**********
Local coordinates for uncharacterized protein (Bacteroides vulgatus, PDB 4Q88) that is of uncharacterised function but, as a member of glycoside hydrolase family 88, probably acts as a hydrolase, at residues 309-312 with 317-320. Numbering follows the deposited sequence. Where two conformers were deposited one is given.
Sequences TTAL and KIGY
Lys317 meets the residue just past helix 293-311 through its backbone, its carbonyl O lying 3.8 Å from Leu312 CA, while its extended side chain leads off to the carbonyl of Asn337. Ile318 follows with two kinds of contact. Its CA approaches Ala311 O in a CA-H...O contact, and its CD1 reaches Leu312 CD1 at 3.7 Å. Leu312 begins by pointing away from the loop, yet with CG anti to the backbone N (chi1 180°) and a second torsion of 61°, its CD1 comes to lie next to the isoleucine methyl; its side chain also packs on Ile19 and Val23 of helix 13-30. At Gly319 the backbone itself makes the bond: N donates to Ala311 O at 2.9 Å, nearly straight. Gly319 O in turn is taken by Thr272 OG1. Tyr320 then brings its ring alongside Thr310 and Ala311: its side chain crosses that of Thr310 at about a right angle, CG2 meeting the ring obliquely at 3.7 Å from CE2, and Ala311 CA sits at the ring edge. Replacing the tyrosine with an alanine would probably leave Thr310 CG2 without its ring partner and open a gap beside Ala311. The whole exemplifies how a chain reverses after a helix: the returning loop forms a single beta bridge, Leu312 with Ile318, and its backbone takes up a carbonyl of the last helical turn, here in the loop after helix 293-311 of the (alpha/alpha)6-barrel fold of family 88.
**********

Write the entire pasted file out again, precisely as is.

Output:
Local coordinates for uncharacterized protein (Bacteroides vulgatus, PDB 4Q88) that is of uncharacterised function but, as a member of glycoside hydrolase family 88, probably acts as a hydrolase, at residues 309-312 with 317-320. Numbering follows the deposited sequence. Where two conformers were deposited one is given.
Sequences TTAL and KIGY
Lys317 meets the residue just past helix 293-311 through its backbone, its carbonyl O lying 3.8 Å from Leu312 CA, while its extended side chain leads off to the carbonyl of Asn337. Ile318 follows with two kinds of contact. Its CA approaches Ala311 O in a CA-H...O contact, and its CD1 reaches Leu312 CD1 at 3.7 Å. Leu312 begins by pointing away from the loop, yet with CG anti to the backbone N (chi1 180°) and a second torsion of 61°, its CD1 comes to lie next to the isoleucine methyl; its side chain also packs on Ile19 and Val23 of helix 13-30. At Gly319 the backbone itself makes the bond: N donates to Ala311 O at 2.9 Å, nearly straight. Gly319 O in turn is taken by Thr272 OG1. Tyr320 then brings its ring alongside Thr310 and Ala311: its side chain crosses that of Thr310 at about a right angle, CG2 meeting the ring obliquely at 3.7 Å from CE2, and Ala311 CA sits at the ring edge. Replacing the tyrosine with an alanine would probably leave Thr310 CG2 without its ring partner and open a gap beside Ala311. The whole exemplifies how a chain reverses after a helix: the returning loop forms a single beta bridge, Leu312 with Ile318, and its backbone takes up a carbonyl of the last helical turn, here in the loop after helix 293-311 of the (alpha/alpha)6-barrel fold of family 88.